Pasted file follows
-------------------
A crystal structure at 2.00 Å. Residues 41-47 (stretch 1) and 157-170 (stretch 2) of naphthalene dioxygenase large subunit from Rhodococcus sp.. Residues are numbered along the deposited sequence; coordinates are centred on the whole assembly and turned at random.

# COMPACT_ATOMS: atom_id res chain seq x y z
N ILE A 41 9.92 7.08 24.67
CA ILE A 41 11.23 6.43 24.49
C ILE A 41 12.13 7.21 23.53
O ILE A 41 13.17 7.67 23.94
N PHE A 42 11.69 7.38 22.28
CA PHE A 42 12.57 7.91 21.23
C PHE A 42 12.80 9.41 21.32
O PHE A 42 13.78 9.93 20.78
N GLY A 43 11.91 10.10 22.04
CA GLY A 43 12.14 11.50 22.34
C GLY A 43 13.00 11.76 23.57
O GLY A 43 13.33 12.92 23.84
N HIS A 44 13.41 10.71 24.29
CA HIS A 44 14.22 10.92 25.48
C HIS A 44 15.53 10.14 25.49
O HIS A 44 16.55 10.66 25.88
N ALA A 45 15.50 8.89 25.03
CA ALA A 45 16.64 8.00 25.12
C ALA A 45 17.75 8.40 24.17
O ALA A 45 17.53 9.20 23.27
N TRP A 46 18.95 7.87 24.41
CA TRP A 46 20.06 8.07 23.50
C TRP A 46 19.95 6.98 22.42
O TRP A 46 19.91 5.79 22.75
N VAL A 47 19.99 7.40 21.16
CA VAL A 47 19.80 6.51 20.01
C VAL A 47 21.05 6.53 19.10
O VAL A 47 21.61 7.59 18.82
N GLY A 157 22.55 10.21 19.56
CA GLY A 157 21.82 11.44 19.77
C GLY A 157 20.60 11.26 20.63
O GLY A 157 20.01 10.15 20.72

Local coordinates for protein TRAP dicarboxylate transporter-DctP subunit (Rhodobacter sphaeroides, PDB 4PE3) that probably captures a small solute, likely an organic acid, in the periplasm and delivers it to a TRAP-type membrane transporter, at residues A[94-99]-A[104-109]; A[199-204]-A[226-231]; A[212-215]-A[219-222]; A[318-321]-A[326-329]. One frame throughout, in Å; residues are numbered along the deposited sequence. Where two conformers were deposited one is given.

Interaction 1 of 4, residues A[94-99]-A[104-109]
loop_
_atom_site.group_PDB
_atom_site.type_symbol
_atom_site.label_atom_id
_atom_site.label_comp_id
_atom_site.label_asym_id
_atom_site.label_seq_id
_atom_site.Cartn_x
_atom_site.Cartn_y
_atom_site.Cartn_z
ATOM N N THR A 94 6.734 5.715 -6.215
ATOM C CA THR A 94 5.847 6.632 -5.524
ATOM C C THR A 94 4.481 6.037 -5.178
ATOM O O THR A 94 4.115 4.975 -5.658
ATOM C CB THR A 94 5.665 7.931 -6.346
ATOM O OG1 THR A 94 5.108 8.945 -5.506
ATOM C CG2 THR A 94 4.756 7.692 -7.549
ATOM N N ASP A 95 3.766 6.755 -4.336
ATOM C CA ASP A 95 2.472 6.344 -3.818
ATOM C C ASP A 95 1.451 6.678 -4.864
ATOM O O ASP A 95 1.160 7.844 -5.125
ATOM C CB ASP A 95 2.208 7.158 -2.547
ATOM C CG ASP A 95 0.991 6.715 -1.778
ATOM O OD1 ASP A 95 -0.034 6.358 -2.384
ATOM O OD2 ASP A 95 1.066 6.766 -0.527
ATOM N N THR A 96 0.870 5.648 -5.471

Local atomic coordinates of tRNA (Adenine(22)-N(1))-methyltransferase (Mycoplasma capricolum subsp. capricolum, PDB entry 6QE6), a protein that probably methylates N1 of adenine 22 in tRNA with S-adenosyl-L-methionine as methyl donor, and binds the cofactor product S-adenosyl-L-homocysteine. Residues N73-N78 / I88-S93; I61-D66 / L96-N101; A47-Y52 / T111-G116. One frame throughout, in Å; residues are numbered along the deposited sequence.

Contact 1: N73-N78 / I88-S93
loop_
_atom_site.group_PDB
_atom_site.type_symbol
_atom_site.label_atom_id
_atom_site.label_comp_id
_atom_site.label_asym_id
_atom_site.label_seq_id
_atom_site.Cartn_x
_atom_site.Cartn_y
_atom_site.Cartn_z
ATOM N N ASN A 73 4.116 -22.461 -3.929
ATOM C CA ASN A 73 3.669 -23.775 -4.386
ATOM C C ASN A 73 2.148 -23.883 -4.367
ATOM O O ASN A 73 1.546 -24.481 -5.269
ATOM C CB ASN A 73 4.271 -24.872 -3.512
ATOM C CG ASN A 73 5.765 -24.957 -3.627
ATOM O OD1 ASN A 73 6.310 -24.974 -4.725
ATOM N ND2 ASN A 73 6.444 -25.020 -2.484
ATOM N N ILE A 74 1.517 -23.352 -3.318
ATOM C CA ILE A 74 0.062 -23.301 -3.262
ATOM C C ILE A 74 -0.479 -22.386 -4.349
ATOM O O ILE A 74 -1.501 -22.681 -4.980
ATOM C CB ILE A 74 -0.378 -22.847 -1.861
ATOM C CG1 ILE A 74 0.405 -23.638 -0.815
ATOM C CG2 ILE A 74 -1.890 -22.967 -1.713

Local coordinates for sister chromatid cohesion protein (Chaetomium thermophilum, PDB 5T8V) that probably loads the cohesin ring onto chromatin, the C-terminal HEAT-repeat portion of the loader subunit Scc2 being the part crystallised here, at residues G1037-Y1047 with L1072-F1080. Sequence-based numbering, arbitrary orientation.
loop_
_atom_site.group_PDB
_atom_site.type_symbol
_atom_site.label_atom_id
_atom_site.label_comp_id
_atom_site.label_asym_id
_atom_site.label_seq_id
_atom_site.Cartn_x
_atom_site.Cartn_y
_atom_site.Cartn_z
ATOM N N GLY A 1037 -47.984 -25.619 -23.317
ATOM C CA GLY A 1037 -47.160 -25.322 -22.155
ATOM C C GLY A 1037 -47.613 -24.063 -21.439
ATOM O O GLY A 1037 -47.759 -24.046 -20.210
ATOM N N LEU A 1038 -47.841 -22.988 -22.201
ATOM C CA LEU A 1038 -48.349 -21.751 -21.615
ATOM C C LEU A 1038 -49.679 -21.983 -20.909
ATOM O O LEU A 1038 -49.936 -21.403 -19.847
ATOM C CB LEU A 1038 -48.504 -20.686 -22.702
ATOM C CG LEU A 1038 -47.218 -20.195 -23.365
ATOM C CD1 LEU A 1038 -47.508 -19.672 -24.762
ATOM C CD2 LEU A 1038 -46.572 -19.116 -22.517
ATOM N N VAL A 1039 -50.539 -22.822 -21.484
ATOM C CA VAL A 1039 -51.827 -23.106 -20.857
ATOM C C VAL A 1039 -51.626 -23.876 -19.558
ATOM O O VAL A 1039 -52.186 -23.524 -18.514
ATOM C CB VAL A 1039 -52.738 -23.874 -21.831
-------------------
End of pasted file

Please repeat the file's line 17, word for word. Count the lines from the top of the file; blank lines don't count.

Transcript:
C HIS A 44 15.53 10.14 25.49